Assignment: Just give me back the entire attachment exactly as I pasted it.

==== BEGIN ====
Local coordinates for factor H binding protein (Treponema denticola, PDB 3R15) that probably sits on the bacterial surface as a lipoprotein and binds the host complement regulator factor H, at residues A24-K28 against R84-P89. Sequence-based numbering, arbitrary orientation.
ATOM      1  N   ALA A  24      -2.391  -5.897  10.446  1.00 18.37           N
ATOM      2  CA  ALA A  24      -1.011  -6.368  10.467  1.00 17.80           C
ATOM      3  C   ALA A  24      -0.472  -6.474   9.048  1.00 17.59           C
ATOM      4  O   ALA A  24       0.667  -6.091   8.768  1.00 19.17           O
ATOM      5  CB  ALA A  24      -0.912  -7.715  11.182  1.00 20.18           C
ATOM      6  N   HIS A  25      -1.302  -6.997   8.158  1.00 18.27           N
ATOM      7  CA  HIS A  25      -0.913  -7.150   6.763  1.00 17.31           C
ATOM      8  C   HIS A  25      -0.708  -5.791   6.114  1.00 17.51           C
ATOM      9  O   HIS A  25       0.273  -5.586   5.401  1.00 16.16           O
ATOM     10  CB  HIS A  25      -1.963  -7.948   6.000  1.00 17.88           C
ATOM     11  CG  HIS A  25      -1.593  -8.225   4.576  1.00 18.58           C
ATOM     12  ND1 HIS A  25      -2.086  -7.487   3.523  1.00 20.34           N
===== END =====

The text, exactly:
Local coordinates for factor H binding protein (Treponema denticola, PDB 3R15) that probably sits on the bacterial surface as a lipoprotein and binds the host complement regulator factor H, at residues A24-K28 against R84-P89. Sequence-based numbering, arbitrary orientation.
ATOM      1  N   ALA A  24      -2.391  -5.897  10.446  1.00 18.37           N
ATOM      2  CA  ALA A  24      -1.011  -6.368  10.467  1.00 17.80           C
ATOM      3  C   ALA A  24      -0.472  -6.474   9.048  1.00 17.59           C
ATOM      4  O   ALA A  24       0.667  -6.091   8.768  1.00 19.17           O
ATOM      5  CB  ALA A  24      -0.912  -7.715  11.182  1.00 20.18           C
ATOM      6  N   HIS A  25      -1.302  -6.997   8.158  1.00 18.27           N
ATOM      7  CA  HIS A  25      -0.913  -7.150   6.763  1.00 17.31           C
ATOM      8  C   HIS A  25      -0.708  -5.791   6.114  1.00 17.51           C
ATOM      9  O   HIS A  25       0.273  -5.586   5.401  1.00 16.16           O
ATOM     10  CB  HIS A  25      -1.963  -7.948   6.000  1.00 17.88           C
ATOM     11  CG  HIS A  25      -1.593  -8.225   4.576  1.00 18.58           C
ATOM     12  ND1 HIS A  25      -2.086  -7.487   3.523  1.00 20.34           N